Det ställs allt högre förväntningar på att tillämpningen av Big Data inom sjukvårds-IT ska revolutionera tillhandahållandet av hälso- och sjukvårdstjänster världen över. För att kunna utnyttja dessa möjligheter  måste varje hälso- och sjukvårdsorganisation skapa en infrastruktur som gör det möjligt för Big Data att fungera inom verksamheten genom att:

  • Hantera stora mängder data och stödja dataöverföringar i väldigt höga hastigheter.
  • Införa ett hanteringssystem som kan hantera olika datatyper och källor, granska kvaliteten på registrerade data och hantera inkonsekvens mellan vissa data.
  • Öka värdet genom att tillämpa de kliniska insikter som erhållits från data i praktiken, vilket kan driva vårdkvaliteten framåt.

Vårdorganisationer hanterar en ökande mängd HIT-data där en stor del kommer från radiologi och andra bildanalysstudier. Dr. John Halamka, IT-direktör vid Beth Israel Deaconess Medical Center (BIDMC) i Boston, Massachusetts, sa nyligen i en artikel i Harvard Business Review att hans mål inte är att överhopa läkare med Big Data, utan att utrusta dem med den information de behöver för att fatta kloka kliniska beslut.

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Sådan opbygger du HIT-systemer, som giver store data mulighed for at revolutionere leveringen af sundheds-IT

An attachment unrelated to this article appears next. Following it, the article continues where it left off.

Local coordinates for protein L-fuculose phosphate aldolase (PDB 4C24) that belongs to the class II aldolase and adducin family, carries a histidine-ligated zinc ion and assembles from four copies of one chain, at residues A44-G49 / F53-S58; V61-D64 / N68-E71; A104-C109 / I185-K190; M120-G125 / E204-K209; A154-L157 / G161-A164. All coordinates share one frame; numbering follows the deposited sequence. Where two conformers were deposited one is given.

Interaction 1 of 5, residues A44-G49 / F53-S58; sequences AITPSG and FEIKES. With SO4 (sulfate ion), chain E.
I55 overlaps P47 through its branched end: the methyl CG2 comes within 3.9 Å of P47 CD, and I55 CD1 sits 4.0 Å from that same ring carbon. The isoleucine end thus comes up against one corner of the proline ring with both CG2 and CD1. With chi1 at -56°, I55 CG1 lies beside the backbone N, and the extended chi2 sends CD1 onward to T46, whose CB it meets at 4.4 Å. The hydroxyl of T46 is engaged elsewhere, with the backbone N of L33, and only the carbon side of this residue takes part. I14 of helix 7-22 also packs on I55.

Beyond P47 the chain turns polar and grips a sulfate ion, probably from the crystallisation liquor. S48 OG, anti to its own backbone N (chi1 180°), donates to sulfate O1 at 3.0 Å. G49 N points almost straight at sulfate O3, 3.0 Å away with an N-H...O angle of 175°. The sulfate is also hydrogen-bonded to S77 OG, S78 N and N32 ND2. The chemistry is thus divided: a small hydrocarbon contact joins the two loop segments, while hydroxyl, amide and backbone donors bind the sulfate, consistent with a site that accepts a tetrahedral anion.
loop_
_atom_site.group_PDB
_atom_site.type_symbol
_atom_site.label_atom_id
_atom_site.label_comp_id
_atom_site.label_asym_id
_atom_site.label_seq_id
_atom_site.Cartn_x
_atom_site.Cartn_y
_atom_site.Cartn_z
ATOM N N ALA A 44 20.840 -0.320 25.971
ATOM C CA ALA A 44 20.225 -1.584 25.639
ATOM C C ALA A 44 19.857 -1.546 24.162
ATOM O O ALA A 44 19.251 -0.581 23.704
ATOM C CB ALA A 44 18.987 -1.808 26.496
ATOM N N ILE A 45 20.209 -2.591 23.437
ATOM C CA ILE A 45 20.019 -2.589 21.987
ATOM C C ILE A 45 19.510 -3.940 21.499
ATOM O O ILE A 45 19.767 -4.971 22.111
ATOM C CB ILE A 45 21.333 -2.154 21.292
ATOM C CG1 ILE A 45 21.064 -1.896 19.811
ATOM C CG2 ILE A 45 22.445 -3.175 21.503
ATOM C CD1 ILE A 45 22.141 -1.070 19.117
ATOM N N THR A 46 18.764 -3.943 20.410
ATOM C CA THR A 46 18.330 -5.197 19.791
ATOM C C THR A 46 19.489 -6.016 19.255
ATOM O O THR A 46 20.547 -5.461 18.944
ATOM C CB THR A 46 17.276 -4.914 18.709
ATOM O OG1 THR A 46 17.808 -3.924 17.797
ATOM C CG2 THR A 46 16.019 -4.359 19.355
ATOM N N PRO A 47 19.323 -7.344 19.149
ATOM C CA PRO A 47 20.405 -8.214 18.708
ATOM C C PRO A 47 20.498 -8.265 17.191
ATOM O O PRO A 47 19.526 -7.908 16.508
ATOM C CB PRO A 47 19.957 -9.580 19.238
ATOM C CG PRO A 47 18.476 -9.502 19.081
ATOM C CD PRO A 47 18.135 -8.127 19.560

Store data skal have den rigtige sundheds-IT-infrastruktur for at udnytte deres potentiale fuldt ud

Der er en stigende forventning om, at anvendelse af “store data” i sundheds-IT vil revolutionere leveringen af serviceydelser inden for sundhedsvæsenet i hele verden. For at udnytte sit potentiale fuldt ud skal hver sundhedsorganisation opbygge en infrastruktur, som gør det muligt for store data at arbejde inden for virksomheden ved at:

  • Håndtere store mængder data og understøtte data med høje transmissionshastigheder
  • Anvende et styringssystem, som kan klare vekslende datatyper og kilder, verificere kvaliteten af indlæste data og håndtere eventuel datauoverensstemmelse og
  • Maksimere værdien ved at omsætte den kliniske indsigt fra data til praktisk brug, som kan optimere behandlingskvaliteten.

Sundhedsorganisationer har med en eksponentiel vækst af HIT-data at gøre, som især kommer fra radiologi og andre billeddannelsesundersøgelser. Dr. John Halamka, Chief Information Officer for Beth Israel Deaconess Medical Center (BIDMC) i Boston, Mass., har for nyligt i en artikel i Harvard Business Review udtalt, at hans mål ikke er at overvælde lægerne med store data, men at anvende disse data til at udstyre lægerne med den information, de har behov for, til at træffe de rigtige, kliniske beslutninger.

BIDMC anvendte er værktøj, der blev kaldt “screening sheets” til at understøtte kontinuerlig dataanalyse. Eksperter beslutter, hvilke dataelementer og hvilke ting, der er vigtige for almindelige sygdomme, og sørger for at integrere oplysninger i screening sheets-værktøjet. Efterhånden som patienterne modtager ny medicin, laboratorieresultater og diagnoser, underretter den elektroniske sygejournal (EHR) lægerne om, hvornår de skal gøre noget.

Udover at levere omfattende behandling skal sundhedsudbydere også finde nye måder at gøre det så nemt og praktisk som muligt for patienterne. Patienter, som besøger et hospital eller en anden primær behandlingsfacilitet, kan drage fordel af at kunne få efterbehandling på en facilitet tættere på deres hjem—men kun hvis data fra primære behandlingsfaciliteter kan blive delt med andre sundhedsudbydere. At administrere og dele patientdata mellem forskellige sundhedsudbydere er en udfordring, der skal tages op.